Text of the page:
Gadsby, now 44, was born in Smithton, a remote town in the northwest corner of Tasmania in 1978. As the youngest of five, I ask her which Brady Bunch kid her experience most resembled: Cindy, the youngest, or Jan, adrift somewhere in the crowd? “I was Alice,” she says, referring to the Brady family’s middle-aged housekeeper. “Existing but not quite participating in the order of things.”

A young Hannah Gadsby didn’t mind cake – but family fish and chips were her favourite.

This is not to say the book reflects an unhappy home life; quite the opposite. In the passages recounting her upbringing, and her struggle to fit in at Smithton High School, the reader never loses a sense of the extraordinary affection she has for her mum Kay.

“Mum is a fierce person,” Gadsby says. “She has her story. They’re a good team of parents. Dad is very accepting. And the wonderful thing about mum is she’s always evolving, and I don’t always see that in people past the age of 30. She makes a lot of mistakes and is always better for them. And she’s hands down the funniest person I’ve ever known.”

Consequently, Ten Steps to Nanette is quite funny. As with the comedy special from which it takes its name, it does not skirt around Gadsby’s battles with anxiety and depression, nor the homophobic or sexual abuse she has experienced. She talks candidly about it all in both.

To the reader, they are potentially triggering subjects. To the author, the process of transcribing them onto the permanent record, in a process generally coated in affectionate nostalgia, was something else.

“The shadow of my childhood is very long [and] I feel like I’m just getting out of the other side of it,” Gadsby says. “And the problem with trauma is you’re not able to look back through your life with that positive, let’s call it nostalgic [lens]. There’s hot memories in there [but] I’m able to now go back through there and live in those memories without the darkness and the depression that has been clinging to me.”

Hannah Gadbsy says the shadow of her childhood is long.

It is a state of mind she credits to her life in the here and now: a successful career – Adam Hills Tonight and Please Like Me led to her critically acclaimed debut comedy special Nanette in 2018, and then a second hit, Douglas, in 2020 – and a home built with her wife, producer Jenney Shamash, whom she married last year.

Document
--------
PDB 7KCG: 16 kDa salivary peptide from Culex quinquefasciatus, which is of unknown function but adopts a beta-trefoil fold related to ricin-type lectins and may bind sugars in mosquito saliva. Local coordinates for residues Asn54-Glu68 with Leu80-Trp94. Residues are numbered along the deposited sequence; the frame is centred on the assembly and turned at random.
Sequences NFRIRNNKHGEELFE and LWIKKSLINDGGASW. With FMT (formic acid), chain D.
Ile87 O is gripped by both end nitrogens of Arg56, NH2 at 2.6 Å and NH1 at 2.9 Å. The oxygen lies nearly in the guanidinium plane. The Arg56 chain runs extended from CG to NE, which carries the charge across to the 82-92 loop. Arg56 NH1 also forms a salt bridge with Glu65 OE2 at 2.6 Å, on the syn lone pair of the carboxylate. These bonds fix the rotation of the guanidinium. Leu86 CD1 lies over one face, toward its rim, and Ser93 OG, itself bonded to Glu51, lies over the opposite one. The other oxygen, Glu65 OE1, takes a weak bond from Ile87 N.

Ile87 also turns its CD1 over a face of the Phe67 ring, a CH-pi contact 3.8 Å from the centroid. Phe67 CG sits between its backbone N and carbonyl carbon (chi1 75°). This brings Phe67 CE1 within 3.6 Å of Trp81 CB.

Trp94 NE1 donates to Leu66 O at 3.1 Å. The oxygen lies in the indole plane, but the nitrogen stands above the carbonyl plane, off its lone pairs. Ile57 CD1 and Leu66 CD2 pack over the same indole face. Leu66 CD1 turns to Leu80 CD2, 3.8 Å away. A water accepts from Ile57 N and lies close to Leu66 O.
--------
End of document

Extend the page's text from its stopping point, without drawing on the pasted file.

“That’s the gift of where I am at the moment, I am able to go back through those [memories] and see the good parts for what they were, and that feels really nice,” Gadsby says. “I made a conscious decision to focus on the positive parts without diminishing or avoiding the darkness because I do feel like my childhood did set me up to survive the worst of what came at me.”

Gadsby’s comedy – perhaps like all comedy, nowadays – lives in a sensitive and uncertain space between the expression of humorous ideas and the always-moving line of everyone else’s offence. In 2021, Gadsby found herself swept into the cultural maelstrom when she was name-checked by Netflix chief executive Ted Sarandos as proof that his platform supports the LGBTQIA+ despite streaming controversial comedian Dave Chapelle.

“I would prefer it if you didn’t drag my name into your mess,” Gadsby wrote to Sarandos in a statement she published on her social media. “You didn’t pay me nearly enough to deal with the real-world consequences of the hate speech dog-whistling you refuse to acknowledge. F—k you and your amoral algorithm cult.”

The topic is not one Gadsby want to get into today. As far as she is concerned, the matter is closed. But we do talk in general terms about the problems of navigating the line and the oft-cited criticism of criticism that it is stifling comedians from nudging the line. “It’s all about context, and we’ve taken away the context of space,” Gadsby says. “What’s acceptable? What was funny 10 years ago is not now funny, and change is difficult for people to accommodate.”

Critically, Gadsby says, being funny is not the most interesting thing about stand-up comedy. “I think it’s essential to it, [and] if you’re on stage performing comedy, you’ve got to have the funny bones,” she says. “But when you live in a world with un-moderated internet conversations where anyone can say anything, do we need comedy to think about the line? The line is being crisscrossed all over the place by amateurs. What’s setting us apart?”

Hannah Gadsby, now 44, celebrates her birthday with her family.

“I think there was a time when perhaps it was a relief to get up and say the quiet bits out loud, but we live in a world where the quiet bits are being said out loud all the time,” Gadsby says. “There’s very little public, private distinction anymore, so I don’t see it in terms of comedy has changed. The world has changed. And I think comedy has to adapt.”